Tom Bianchi. Photo courtesy of Damiani Editore

The 14th annual Visual AIDS Vanguard Awards (VAVA VOOM) recognize the contributions of individuals who, through their work, talent and dedication, strengthen our communities and reinforce the mission of Visual AIDS. This year Visual AIDS is proud to honor Tom Bianchi, Joyce McDonald and Muna Tseng.
Below, Visual AIDS interviews architect Charles Renfro about Tom Bianchi's photography and influence.

Visual AIDS: When were you first introduced to Tom Bianchi's photography, and what are your immediate impressions of his work?

Charles Renfro: Fire Island has a particular ecosystem that was rarely documented prior to Tom's polaroids. He gave us a record that captured both the intimate and the outrageous elegantly and without judgment. His photographs made behavior that the rest of the world would likely view as an aberration seem natural. With it, he captured a new landscape made of nature, architecture and desire.

Visual AIDS: Tom's Fire Island Polaroids is a landmark photography publication highlighting scenes of gay love, lust and camaraderie. His forthcoming publication of Polaroids centers on his intimate erotic portraits taken in his 63 E 9th St apartment in NYC. How do you see and respond to these Polaroid images of Fire Island and New York?

Charles Renfro: As a resident of Fire Island, I hold with a mixture of possessiveness, pride and fear at the knowledge of what goes on in our self-constructed paradise. At first, Tom's pictures seem to betray the tacit trust that we hold within the community. But the pictures are so full of love and of life that they rise above the spectacle of Fire Island to address much larger aspects of the human condition.

Visual AIDS: Do any of Tom's photographs particularly resonate with you? What are your favorites, and why?

Charles Renfro: I selected his Crisco picture for our house on Fire Island. It's not a representative image from his Fire Island work because there are no bodies in it. But it captures the freedom and possibility that defined Fire Island in that era. It is direct, unapologetic and celebratory. And it sadly reminds us of the war our community fought for over a decade.

Visual AIDS: What have you learned from your friendship with Tom over the years?

Charles Renfro: Tom is one of the most generous and genuine people I know. His good natured curiosity is infectious. He has become a role model for a new generation of Fire Islanders who all hope to age as gracefully and as full of art and life as Tom has.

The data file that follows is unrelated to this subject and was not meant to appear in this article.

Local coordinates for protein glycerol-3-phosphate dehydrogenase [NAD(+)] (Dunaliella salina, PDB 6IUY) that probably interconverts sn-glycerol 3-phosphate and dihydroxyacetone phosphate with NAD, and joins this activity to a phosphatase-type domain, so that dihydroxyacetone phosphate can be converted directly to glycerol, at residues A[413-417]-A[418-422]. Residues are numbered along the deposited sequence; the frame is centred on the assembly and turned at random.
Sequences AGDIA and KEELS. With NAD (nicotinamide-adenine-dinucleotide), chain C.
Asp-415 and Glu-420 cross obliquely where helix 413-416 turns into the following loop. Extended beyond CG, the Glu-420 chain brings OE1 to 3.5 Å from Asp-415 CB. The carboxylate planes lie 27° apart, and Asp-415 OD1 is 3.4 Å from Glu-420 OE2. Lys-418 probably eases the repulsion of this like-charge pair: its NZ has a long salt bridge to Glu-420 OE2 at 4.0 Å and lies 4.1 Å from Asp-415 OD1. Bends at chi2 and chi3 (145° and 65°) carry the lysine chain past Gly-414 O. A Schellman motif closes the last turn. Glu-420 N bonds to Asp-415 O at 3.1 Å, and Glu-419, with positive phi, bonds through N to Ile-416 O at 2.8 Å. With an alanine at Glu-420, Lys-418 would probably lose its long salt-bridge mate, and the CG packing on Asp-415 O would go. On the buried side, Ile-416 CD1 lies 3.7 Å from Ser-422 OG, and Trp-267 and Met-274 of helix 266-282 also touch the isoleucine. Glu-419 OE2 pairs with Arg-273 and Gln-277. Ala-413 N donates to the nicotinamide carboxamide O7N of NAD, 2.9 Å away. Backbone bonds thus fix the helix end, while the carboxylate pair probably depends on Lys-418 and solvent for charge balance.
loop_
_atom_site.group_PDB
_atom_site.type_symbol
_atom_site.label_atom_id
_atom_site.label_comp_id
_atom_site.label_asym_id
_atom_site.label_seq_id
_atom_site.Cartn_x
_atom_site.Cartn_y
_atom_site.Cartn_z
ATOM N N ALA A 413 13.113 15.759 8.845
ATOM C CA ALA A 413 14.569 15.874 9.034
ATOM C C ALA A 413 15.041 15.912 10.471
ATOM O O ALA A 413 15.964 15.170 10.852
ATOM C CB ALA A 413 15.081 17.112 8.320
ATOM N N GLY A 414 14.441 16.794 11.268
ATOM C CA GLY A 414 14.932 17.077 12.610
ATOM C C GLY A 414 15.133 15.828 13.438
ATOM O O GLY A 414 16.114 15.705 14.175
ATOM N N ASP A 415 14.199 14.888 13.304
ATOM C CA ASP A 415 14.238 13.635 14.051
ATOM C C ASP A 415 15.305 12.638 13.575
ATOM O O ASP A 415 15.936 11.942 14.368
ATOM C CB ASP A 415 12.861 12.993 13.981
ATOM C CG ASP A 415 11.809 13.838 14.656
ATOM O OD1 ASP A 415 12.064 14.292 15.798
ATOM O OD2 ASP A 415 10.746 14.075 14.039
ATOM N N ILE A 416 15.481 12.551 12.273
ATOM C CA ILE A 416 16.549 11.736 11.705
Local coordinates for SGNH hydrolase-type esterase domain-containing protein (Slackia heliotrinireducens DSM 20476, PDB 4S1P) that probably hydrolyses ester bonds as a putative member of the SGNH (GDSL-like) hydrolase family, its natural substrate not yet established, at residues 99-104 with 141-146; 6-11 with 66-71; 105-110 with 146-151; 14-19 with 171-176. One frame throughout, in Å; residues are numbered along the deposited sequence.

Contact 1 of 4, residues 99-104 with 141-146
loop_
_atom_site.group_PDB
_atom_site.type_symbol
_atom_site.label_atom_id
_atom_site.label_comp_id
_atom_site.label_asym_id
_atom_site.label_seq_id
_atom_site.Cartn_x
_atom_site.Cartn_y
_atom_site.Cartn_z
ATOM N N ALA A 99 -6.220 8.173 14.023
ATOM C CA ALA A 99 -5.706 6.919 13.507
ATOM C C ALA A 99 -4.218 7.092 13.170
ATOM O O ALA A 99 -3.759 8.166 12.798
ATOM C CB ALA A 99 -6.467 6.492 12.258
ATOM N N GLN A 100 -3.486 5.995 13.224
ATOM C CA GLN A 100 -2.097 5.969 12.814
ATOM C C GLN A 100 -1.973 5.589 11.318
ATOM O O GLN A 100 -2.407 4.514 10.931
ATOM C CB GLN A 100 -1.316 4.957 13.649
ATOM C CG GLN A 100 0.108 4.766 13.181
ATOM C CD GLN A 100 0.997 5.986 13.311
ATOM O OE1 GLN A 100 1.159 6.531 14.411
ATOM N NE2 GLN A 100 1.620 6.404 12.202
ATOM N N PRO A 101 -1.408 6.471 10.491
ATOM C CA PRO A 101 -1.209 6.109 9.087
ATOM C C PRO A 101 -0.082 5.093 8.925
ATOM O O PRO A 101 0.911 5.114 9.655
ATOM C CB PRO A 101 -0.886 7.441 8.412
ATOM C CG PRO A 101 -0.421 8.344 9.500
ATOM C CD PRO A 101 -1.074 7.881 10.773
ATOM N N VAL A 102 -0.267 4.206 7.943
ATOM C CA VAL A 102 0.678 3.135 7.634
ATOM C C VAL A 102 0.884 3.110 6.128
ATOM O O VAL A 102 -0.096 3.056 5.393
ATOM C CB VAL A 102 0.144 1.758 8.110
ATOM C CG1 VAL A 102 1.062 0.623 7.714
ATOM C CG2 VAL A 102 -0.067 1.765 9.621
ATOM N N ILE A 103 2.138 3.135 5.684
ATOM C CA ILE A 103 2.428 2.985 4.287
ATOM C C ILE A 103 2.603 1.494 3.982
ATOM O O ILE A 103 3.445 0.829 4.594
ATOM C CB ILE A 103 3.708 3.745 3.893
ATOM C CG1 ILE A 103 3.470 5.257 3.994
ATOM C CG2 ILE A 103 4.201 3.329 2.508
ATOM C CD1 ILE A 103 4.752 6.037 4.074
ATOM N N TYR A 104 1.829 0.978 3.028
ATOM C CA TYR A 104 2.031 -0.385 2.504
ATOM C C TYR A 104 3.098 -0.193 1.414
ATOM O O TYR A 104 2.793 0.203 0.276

Visual AIDS: How do you see Tom's creative practice and work relating to the mission of Visual AIDS at the intersections of art, AIDS and activism?

Charles Renfro: Embedded in Tom's work on Fire Island is the the legacy of AIDS, even though that wasn't the point. As AIDS becomes more controllable, Tom's work has again entered the mainstream—it was almost too heart-wrenching to view the work fifteen years ago. Without rubbing our noses in it, his work helps us remember that time, honor those that are not with us and help us prepare for the future.

Visual AIDS: Describe Tom Bianchi in a sentence.

Charles Renfro: Tom is the real deal.

Charles Renfro is a partner at Diller Scofidio + Renfro (DS+R). He joined the studio in 1997 and was named a partner in 2004. Charles led the design for a number of projects including the the James Beard Award-winning restaurant The Brasserie in New York and the Institute for Contemporary Art in Boston. He was also partner-in-charge of Zaryadye Park, a 35-acre park adjacent to the Kremlin in Moscow. Charles has also led a number of academic projects at Stanford University, UC Berkeley, and Brown University and is currently designing new facilities for Columbia University, the University of Chicago, and the University of Toronto. Outside of the Americas, Charles is leading the design of the Museum of Image and Sound in Rio de Janeiro; the Tianjin Juilliard School in China; and Adelaide Contemporary, a new gallery in Australia. Charles is the recipient of WSJ’s 2017 Architecture Innovator Award, the Texas Medal of Arts Award, and is a National Academician. He is a faculty member of the School of Visual Arts.

Tom Bianchi was born and raised in the suburbs of Chicago and graduated from Northwestern University School of Law in 1970. He became a corporate attorney, eventually working with Columbia Pictures in New York, painting and drawing on weekends. His artwork came to the attention of Betty Parsons and Carol Dreyfuss and they gave him his first one-man painting show in 1980. In 1984, he was given his first solo museum exhibition at the Spoleto Festival. After Bianchi's partner died of AIDS in 1988, he turned his focus to photography, producing Out of the Studio, a candid portrayal of gay intimacy. Its success led to producing numerous monographs, including On the Couch, Deep Sex, In Defense of Beauty, and Fire Island Pines. In 1993 Tom co-founded a biotech company with the mission of developing new HIV/AIDS therapies.